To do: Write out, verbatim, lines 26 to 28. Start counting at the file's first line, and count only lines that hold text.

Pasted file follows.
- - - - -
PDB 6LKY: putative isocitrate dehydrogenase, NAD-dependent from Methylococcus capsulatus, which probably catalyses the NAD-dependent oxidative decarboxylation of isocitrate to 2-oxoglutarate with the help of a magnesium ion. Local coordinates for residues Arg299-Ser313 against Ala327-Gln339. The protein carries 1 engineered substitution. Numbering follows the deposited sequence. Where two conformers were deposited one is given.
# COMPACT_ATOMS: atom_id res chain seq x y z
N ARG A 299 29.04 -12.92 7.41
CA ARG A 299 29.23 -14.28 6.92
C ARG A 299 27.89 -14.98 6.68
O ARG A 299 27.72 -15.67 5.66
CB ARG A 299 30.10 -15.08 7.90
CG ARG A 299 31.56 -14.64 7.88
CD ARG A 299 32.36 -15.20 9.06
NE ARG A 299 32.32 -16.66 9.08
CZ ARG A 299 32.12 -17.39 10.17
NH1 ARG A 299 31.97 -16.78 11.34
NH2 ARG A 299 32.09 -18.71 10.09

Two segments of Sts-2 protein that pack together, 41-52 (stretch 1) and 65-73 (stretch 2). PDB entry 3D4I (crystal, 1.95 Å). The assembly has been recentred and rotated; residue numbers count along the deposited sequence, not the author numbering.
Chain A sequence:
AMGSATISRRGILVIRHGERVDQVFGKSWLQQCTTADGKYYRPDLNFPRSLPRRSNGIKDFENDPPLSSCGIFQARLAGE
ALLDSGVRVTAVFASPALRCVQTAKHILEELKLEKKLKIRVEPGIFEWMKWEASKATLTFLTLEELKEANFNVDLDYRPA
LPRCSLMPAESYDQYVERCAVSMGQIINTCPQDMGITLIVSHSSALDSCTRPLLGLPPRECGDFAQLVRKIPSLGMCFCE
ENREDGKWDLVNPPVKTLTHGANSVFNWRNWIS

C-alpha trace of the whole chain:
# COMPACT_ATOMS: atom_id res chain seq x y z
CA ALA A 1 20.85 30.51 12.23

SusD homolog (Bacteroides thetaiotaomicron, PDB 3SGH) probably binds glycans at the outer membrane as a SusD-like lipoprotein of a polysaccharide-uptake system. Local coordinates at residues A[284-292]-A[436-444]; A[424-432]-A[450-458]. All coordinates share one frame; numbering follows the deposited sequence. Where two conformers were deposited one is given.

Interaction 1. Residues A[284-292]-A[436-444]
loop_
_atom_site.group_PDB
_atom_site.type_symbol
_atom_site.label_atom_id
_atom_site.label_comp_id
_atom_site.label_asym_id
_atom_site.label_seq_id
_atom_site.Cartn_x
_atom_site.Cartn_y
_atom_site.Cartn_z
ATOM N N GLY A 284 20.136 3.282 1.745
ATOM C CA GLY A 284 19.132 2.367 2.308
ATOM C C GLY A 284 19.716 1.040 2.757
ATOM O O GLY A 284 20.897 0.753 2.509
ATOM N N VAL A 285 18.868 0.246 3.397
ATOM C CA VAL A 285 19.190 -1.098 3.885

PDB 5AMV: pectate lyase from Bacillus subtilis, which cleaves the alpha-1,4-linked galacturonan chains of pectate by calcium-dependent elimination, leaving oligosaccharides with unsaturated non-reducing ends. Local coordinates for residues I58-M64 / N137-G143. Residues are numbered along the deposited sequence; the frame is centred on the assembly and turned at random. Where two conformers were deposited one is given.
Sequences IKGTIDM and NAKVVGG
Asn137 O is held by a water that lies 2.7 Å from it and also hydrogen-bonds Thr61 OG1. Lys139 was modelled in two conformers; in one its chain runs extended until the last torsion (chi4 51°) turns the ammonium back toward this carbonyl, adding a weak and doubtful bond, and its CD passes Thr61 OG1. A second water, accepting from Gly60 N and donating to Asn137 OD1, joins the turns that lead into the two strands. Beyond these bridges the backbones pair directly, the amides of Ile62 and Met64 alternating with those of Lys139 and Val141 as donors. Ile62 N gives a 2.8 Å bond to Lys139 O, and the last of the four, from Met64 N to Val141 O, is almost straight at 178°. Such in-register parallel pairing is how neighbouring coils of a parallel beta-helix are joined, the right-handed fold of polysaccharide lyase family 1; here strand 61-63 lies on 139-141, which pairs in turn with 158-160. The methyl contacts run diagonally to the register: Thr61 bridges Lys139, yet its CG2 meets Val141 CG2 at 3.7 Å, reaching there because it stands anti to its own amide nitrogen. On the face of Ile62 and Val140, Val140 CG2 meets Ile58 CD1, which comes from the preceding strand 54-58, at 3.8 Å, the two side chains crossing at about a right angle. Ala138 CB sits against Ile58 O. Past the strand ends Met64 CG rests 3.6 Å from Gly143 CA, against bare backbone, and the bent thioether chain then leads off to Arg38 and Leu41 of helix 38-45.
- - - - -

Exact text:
_atom_site.group_PDB
_atom_site.type_symbol
_atom_site.label_atom_id